There might be adolescents who are searching for a place to belong, and they may find that place, at least for the time being, within this diverse community. To what extent they will continue to identify as differently gendered and, if so, what this means in terms of their gender expression and needs for gender-affirming care will vary. If in the process of exploring their gender identity adolescents and their parents acquire gender literacy, I trust they will make good decisions for themselves.
I do have some concerns that, if they consult with a provider who is new in this field and lacks the proper specialty training, that there may be a quick diagnosis immediately followed by hormone therapy. Again, hormones and surgery are just two tools in our larger, more comprehensive toolbox. Hormones are critical for many transgender and gender non-conforming youth and adults, but not all. The same is true for surgery.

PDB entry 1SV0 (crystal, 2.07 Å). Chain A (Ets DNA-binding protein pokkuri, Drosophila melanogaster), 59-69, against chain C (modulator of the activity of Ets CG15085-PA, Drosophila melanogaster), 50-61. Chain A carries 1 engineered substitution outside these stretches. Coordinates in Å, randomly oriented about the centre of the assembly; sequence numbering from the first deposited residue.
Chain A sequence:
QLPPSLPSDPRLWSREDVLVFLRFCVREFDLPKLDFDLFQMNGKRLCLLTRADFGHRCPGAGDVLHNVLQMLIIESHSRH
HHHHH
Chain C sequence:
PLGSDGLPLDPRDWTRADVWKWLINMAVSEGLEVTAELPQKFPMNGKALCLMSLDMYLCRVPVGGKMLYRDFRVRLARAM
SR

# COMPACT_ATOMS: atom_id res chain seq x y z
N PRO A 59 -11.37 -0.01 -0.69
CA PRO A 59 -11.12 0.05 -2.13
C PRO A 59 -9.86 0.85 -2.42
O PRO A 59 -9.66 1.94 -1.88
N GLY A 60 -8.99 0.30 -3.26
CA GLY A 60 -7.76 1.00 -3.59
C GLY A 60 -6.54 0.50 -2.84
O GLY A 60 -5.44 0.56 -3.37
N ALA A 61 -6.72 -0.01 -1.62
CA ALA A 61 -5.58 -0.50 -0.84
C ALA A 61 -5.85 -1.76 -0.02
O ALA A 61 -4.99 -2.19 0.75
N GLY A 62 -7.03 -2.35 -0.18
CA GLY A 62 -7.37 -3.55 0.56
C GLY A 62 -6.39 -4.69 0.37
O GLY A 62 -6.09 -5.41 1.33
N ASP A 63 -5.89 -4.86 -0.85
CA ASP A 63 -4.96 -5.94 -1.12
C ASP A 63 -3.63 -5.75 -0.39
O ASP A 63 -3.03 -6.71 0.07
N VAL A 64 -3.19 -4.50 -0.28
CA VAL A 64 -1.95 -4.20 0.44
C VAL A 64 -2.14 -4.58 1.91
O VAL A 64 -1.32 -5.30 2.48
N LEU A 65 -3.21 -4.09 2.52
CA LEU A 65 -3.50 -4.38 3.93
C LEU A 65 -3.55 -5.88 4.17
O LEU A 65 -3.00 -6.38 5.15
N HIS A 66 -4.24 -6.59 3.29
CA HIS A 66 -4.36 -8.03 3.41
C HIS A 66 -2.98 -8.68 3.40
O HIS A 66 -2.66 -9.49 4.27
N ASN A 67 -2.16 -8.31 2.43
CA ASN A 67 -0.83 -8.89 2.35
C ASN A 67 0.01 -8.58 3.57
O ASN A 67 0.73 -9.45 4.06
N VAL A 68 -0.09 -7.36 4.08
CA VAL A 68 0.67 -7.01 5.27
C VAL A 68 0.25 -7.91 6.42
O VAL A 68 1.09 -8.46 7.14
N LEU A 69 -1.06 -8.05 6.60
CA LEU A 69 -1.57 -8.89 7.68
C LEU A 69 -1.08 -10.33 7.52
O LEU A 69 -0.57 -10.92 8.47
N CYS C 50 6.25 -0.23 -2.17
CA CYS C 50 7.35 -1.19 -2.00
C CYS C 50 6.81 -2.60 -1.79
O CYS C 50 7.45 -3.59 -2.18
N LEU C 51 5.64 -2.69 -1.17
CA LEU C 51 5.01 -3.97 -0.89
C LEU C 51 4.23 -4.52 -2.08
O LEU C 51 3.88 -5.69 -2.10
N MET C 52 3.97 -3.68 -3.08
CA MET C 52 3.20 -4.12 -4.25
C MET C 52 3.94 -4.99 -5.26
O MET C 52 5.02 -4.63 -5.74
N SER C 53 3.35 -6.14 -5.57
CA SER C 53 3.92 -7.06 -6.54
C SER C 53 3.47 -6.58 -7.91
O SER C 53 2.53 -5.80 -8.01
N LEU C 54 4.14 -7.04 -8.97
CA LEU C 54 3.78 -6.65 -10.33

I think it's a very positive development that there's more awareness and all this exploration of gender identity and expression. And for some adolescents, puberty suppression has greatly helped them. But I do worry about an oversimplified medical approach with decisions that have far-reaching consequences. We need more research to generate the scientific evidence that can inform these important treatment decisions.
Walter Bockting, PhD, is professor of medical psychology (in psychiatry and nursing) at Columbia University Irving Medical Center and a research scientist with the New York State Psychiatric Institute. He is director of the Program for the Study of LGBT Health in Columbia University's Department of Psychiatry and School of Nursing.
This article was originally published in March 2019.